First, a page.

Additive lithographic fabrication of a Tilt-Gaussian-Vortex mask for focal plane wavefront sensing
Reactive-ion etching (RIE) based lithography has been the prevailing technology for the fabrication of diffractive optical elements (DOEs). However, the inherent physical effects, such as RIE lag and aspect ratio dependent etching, make it challenging to produce spatially-varying features with uniform depths in large areas. In this work, we propose an additive lithographic fabrication process for a reflective Tilt-Gaussian-Vortex (TGV) mask for focal plane wavefront sensing. The unique design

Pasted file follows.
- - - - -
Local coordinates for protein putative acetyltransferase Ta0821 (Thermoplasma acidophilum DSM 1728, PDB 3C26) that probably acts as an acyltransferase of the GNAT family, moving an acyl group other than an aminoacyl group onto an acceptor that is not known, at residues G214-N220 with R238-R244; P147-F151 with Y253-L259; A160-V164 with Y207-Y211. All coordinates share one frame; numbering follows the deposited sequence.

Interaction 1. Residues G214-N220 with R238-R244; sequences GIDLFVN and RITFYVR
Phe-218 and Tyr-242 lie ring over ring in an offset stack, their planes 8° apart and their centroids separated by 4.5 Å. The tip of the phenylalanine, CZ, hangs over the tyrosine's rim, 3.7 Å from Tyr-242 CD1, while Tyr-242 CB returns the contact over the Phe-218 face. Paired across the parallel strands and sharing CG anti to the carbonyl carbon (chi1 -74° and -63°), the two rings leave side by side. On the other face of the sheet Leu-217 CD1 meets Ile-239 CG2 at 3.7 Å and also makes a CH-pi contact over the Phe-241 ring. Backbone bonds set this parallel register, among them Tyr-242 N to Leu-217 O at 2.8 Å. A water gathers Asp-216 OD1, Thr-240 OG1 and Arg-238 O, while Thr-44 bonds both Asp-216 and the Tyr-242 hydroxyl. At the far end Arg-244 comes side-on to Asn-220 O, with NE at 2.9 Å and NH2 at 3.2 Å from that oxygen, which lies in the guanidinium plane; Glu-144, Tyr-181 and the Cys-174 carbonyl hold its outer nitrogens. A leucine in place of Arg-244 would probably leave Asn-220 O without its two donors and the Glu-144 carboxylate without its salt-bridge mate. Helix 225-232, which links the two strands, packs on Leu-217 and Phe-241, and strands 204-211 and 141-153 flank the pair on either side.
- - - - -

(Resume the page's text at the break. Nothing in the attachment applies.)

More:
... the TGV mask requires simultaneous presence of feature sizes ranging from micrometers to millimeters with low surface roughness. The proposed additive fabrication eliminates the error-prone RIE step after lithography, but instead, a sputter deposition and bi-layer liftoff step is fine-tuned to form the microstructures. Compared to removing materials from the substrate in RIE, our method grows materials up onto the substrate. The combination of sputter deposition and liftoff is uniform across the whole wafer area, resulting in high surface quality and depth accuracy. We demonstrate the effectiveness of the fabrication method by a reflective TGV mask with aluminum deposition on a fused silica substrate. The central Gaussian pattern has a diameter of 130 µm with minimum spacing of 2 µm, and the background vortex pattern is 3 mm × 3 mm, with the largest flat region spanning 1.5 mm. A preliminary 4-level prototype has been tested in the Gemini Planet Imaging calibration unit upgrading project, and an improved 16-level sample has been measured. The results show uniform depth and surface roughness control for both the Gaussian and Vortex patterns.